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EZtemper - The Help You Need to Achieve Perfectly Tempered Chocolate FAST!


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24 minutes ago, pastrygirl said:

 

Sometimes, if the chocolate has been tempered then left to sit, it thickens enough that you have to raise the temp above the usual range to melt out excess crystals. The right proportion of the right crystals is more important than temp (within reason).

 

Yes!  and that's something I didn't understand for a long time and am still trying to wrap my head around.  My first experience even knowing chocolate could be tempered was with a friend who had a 1 pound tempering machine.  She would use the chocolate while tempering some more.  Because she was using it quickly and then having more ready via her machine, I didn't learn anything about nuances of temperature.  In addition, I'm sure a lot went over my head because so much of it was new.  

 

Then, I started tempering myself using the seed method.  Many times I read about people who tempered via the seed method but also lowered the temp down to 82 or so and brought it back up.  I was confused because it seemed like they were combining two different tempering methods.  I now realize they were!  

 

In my studying I read so much about how critical the temperature was that I thought that if my dark chocolate went below 86F or above 88F that my chocolate would be out of temper, even though it didn't seem quite right in my mind.  

 

The more I read about the crystal melting temps, I started to understand that temps weren't as exact I as I understood them to be.  Now I'm trying to understand how flexible those temps are.  What I'm thinking is that as long as you don't go so low as to introduce type 4 crystals and not so high as to melt out the type V crystals, you could still be in temper (but of course might be over or under crystallized.)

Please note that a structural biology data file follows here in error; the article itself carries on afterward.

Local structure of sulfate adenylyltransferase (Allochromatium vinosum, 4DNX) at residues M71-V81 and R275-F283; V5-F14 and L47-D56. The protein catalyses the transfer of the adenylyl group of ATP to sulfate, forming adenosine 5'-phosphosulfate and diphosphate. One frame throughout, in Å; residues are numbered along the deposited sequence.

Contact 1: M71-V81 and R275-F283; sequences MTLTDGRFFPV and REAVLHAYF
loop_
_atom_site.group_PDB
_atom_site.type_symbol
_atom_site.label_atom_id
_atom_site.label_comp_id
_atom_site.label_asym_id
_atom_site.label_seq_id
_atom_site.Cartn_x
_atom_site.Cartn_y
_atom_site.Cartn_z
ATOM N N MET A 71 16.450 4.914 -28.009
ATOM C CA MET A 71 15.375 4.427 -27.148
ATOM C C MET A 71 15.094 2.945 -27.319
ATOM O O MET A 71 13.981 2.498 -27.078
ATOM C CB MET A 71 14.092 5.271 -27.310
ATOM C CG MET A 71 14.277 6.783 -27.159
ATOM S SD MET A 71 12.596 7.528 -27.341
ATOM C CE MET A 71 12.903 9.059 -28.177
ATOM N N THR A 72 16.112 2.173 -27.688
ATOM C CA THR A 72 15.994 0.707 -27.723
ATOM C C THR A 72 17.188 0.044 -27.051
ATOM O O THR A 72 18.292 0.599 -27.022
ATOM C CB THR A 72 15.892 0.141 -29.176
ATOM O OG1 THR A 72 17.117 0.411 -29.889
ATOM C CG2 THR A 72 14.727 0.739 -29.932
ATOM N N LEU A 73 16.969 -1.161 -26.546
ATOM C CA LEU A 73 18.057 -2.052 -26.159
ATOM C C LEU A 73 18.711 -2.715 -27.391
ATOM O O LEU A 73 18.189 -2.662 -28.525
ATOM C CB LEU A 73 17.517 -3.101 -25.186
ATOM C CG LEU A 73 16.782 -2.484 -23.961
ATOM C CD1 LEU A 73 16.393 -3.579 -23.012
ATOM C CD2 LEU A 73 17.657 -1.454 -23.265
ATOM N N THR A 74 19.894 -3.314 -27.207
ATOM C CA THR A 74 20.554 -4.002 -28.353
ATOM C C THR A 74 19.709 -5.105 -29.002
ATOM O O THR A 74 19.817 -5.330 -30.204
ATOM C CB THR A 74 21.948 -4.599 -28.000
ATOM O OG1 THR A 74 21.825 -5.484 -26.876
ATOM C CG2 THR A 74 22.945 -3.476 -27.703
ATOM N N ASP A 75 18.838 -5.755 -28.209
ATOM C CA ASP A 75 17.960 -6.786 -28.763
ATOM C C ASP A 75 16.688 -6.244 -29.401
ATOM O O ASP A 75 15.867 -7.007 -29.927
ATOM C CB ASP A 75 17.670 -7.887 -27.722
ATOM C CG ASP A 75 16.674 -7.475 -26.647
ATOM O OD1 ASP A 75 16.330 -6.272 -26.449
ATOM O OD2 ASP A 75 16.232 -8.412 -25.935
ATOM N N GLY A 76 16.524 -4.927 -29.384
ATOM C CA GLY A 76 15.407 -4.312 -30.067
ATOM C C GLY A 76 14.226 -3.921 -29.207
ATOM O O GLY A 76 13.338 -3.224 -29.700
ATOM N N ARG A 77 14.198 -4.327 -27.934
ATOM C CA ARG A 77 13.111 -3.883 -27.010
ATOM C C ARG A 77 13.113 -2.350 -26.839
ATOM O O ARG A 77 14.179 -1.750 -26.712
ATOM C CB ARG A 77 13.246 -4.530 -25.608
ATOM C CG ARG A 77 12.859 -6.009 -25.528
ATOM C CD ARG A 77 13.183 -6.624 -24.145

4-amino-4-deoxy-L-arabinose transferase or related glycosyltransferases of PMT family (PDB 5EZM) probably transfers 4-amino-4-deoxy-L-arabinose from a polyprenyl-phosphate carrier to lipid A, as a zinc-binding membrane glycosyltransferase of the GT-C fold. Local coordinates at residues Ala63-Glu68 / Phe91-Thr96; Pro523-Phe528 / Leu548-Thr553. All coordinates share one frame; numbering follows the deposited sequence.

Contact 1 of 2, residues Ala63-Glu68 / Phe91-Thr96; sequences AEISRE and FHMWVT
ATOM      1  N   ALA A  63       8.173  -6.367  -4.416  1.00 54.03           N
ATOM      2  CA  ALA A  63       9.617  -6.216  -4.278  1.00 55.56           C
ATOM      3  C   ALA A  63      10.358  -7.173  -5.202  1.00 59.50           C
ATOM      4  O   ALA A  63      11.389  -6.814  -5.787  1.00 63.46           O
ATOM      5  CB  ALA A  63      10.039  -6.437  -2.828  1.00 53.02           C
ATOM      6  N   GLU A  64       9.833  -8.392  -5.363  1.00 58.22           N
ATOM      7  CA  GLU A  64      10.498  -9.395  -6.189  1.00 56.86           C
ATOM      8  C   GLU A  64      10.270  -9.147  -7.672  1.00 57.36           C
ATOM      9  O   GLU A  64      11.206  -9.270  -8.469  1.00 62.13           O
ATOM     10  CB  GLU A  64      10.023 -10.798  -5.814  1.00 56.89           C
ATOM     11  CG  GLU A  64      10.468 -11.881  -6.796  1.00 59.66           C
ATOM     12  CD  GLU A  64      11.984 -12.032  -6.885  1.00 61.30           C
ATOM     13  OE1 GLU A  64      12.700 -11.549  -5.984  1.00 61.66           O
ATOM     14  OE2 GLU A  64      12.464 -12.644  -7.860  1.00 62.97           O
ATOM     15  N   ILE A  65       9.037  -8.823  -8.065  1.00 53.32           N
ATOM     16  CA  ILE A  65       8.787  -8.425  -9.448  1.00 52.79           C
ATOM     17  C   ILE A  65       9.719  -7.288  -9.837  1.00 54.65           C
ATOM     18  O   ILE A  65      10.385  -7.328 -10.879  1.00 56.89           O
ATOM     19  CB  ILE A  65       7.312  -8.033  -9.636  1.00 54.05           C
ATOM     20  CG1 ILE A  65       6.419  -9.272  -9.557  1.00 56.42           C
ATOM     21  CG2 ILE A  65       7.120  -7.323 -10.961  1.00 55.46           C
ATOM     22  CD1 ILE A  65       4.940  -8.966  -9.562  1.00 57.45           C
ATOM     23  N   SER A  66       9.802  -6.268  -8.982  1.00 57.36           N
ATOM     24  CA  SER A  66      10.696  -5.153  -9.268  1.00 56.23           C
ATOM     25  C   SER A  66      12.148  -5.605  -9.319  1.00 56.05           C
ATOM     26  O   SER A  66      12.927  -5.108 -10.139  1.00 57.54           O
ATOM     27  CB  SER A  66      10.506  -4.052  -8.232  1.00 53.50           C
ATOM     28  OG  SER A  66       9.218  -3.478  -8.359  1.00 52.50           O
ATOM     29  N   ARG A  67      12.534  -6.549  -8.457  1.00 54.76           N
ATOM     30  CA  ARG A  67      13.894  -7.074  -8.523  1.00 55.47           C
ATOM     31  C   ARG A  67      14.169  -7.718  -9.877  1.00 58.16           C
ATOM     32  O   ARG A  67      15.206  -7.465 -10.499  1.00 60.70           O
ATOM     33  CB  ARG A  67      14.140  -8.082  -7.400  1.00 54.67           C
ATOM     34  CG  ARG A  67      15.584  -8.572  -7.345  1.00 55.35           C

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4 hours ago, GRiker said:

 

Yes!  and that's something I didn't understand for a long time and am still trying to wrap my head around.  My first experience even knowing chocolate could be tempered was with a friend who had a 1 pound tempering machine.  She would use the chocolate while tempering some more.  Because she was using it quickly and then having more ready via her machine, I didn't learn anything about nuances of temperature.  In addition, I'm sure a lot went over my head because so much of it was new.  

 

Then, I started tempering myself using the seed method.  Many times I read about people who tempered via the seed method but also lowered the temp down to 82 or so and brought it back up.  I was confused because it seemed like they were combining two different tempering methods.  I now realize they were!  

 

In my studying I read so much about how critical the temperature was that I thought that if my dark chocolate went below 86F or above 88F that my chocolate would be out of temper, even though it didn't seem quite right in my mind.  

 

The more I read about the crystal melting temps, I started to understand that temps weren't as exact I as I understood them to be.  Now I'm trying to understand how flexible those temps are.  What I'm thinking is that as long as you don't go so low as to introduce type 4 crystals and not so high as to melt out the type V crystals, you could still be in temper (but of course might be over or under crystallized.)

 

 

Sounds like you are well into chocolate geekery! 

 

Yes - there are people who combine the two methods - having no idea that they are two methods. It will give you tempered chocolate, but it's slower so why bother.